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Berlin Film Festival competition dips into the past

This year’s selection at the Berlin International Film Festival spans genres and geography, but features a large number of movies that look backward to various periods of history. UK director Mike Leigh (pictured) will serve as jury chair.


Stars, reporters, and cinephiles will brave the bitter cold this month for the 62nd annual Berlin International Film Festival, to take place from February 9 to 19.

It may not have the glamour or balmy climate of Cannes and Venice or the hipness of Sundance, but the “Berlinale” is nevertheless considered a prestigious film event, enabling ambitious directors from various corners of the world to gain wider recognition. The film that took home the top “Golden Bear” prize last year, Asghar Farhadi’s Iranian drama “A Separation”, went on to become an international critical hit and is a leading contender for the best foreign film award at the upcoming Oscars, as well as at Britain’s BAFTAs and France’s Césars.

The movie was a tense, timely examination of the daily difficulties and oppressions of life in present-day Iran. This year’s selection is as eclectic and globe-spanning as ever, but features a striking proportion of works that look back in time.

Period dramas stretching across history and continents

Among those is the opening film, one of the festival’s highest-profile costume dramas: French director Benoit Jacquot’s “Farewell My Queen”, set on the eve of the French Revolution, with German-born actress Diane Kruger as Marie Antoinette and one of France’s rising starlets, Léa Seydoux, as her lady-in-waiting.

Another in-competition entry with an 18th-century backdrop is “A Royal Affair”, a Danish historical drama about a queen who falls in love with the doctor of her mentally unstable husband. Mads Mikkelsen, a Scandinavian leading man known to international audiences as the villain in recent James Bond flick “Casino Royale”, plays the physician.

One of the most eagerly awaited Asian films in competition is Wang Quan'an’s “White Deer Plain” (“Bai lu yuan”), an epic saga based on a controversial Chinese novel about struggling peasant families half a century before the rise of communism. Wang won the Golden Bear in 2007 for “Tuya's Marriage”, a love story revolving around a woman and her two husbands in rural China.

A more recent era will be depicted in the competition’s only American feature, “Jayne Mansfield’s Car”, directed by actor (and Angelina Jolie’s former husband) Billy Bob Thornton. Set during the Vietnam War, the movie tells the story of a feud between two families in the southern US and stars Thornton, Robert Duvall, Kevin Bacon, and John Hurt.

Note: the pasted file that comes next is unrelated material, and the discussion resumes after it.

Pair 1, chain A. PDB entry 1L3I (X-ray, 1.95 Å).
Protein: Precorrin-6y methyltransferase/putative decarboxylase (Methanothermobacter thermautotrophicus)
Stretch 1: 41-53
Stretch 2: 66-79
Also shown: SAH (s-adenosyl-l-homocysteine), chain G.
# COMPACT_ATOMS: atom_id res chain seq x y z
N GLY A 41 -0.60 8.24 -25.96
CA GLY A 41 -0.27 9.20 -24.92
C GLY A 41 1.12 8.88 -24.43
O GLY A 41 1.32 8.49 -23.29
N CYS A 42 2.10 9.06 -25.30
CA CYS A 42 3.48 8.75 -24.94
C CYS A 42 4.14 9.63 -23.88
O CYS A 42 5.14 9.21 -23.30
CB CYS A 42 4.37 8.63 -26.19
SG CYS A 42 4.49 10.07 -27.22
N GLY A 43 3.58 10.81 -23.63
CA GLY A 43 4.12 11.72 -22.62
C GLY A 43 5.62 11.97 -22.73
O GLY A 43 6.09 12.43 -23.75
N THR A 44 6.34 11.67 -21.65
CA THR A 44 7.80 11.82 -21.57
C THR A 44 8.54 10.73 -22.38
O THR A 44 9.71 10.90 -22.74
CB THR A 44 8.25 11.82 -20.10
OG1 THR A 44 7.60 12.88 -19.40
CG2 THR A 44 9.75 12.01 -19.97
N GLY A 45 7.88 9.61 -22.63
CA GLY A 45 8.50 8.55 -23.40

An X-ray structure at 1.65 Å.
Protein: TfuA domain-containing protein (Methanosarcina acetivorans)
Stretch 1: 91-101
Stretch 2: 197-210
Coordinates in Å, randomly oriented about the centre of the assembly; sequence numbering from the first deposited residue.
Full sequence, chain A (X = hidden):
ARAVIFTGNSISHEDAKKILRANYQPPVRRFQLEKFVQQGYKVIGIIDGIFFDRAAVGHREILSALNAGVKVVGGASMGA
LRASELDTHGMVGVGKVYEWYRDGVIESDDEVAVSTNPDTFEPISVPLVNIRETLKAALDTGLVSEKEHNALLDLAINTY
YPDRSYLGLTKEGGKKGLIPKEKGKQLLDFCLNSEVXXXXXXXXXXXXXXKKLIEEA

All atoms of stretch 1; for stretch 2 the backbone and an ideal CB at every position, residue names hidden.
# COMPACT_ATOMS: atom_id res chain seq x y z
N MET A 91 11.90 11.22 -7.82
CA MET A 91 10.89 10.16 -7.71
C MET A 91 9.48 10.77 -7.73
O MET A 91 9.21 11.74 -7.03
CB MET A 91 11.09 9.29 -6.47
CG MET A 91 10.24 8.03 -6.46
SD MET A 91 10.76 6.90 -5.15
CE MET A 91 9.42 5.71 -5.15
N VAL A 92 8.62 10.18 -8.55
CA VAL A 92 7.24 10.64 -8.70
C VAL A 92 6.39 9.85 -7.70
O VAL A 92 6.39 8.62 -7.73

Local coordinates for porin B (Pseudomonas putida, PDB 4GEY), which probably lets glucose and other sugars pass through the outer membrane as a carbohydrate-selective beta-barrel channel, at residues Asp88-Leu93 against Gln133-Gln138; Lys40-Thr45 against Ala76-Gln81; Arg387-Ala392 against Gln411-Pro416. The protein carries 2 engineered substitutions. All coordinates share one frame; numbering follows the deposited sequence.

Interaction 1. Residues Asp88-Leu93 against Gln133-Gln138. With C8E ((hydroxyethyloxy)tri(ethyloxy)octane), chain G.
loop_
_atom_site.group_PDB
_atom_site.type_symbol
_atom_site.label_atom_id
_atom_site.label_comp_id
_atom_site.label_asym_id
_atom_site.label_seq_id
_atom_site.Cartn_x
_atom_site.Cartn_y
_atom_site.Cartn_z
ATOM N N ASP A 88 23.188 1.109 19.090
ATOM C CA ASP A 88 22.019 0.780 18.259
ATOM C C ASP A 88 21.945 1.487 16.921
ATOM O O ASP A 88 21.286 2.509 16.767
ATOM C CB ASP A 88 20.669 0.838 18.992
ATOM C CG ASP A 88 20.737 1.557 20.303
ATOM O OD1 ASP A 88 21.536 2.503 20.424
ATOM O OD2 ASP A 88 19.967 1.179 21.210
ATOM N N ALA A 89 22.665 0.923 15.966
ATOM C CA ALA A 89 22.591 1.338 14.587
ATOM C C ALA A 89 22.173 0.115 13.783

Of the handful of German works in competition, one of the most highly anticipated is “Barbara”, from critically acclaimed director Christian Petzold. The film tells the story of a woman doctor in 1978 East Germany who is transferred to the countryside for disciplinary reasons and falls in love with a mysterious man who tries to help her escape.

Two of the competition’s most politically charged entries are coloured by current rather than past events: Filipino filmmaker Brillante Mendoza’s “Captive”, starring iconic French actress Isabelle Huppert as a humanitarian worker abducted by an Islamist extremist group; and “Csak a Szel” (“Just the Wind’’), directed by Hungarian Bence Fliegauf, inspired by the true story of serial killings of Hungarian Roma in 2008 and 2009.

But like a significant portion of the films competing for a prize, the out-of-competition screenings will also delve into historical territory. Fresh from its rapturously received premiere at Sundance will be James Marsh’s “Shadow Dancer”, a drama about IRA members and MI5 agents in 1990s Belfast starring Clive Owen and Gillian Anderson.

Also showing out of competition is the latest film from popular Chinese director Zhang Yimou, “The Flowers of War”, with Christian Bale as a Westerner hiding out in China during the 1937 Nanking Massacre.

The starriest red-carpet walk of all will likely be for the out-of-competition “Bel Ami”, based on Guy de Maupassant’s 19th-century novel about a young man’s relationships with wealthy Parisian women; the film features “Twilight” heartthrob Robert Pattinson, Uma Thurman, Kristin Scott Thomas and Christina Ricci.

Renowned English filmmaker Mike Leigh – who last competed for the festival’s big prize in 2008 with “Be Happy” – will chair the jury this year. Meanwhile, Meryl Streep, currently in the running for a Best Actress Oscar for her performance as Margaret Thatcher in biopic “The Iron Lady, will accept an honorary award.

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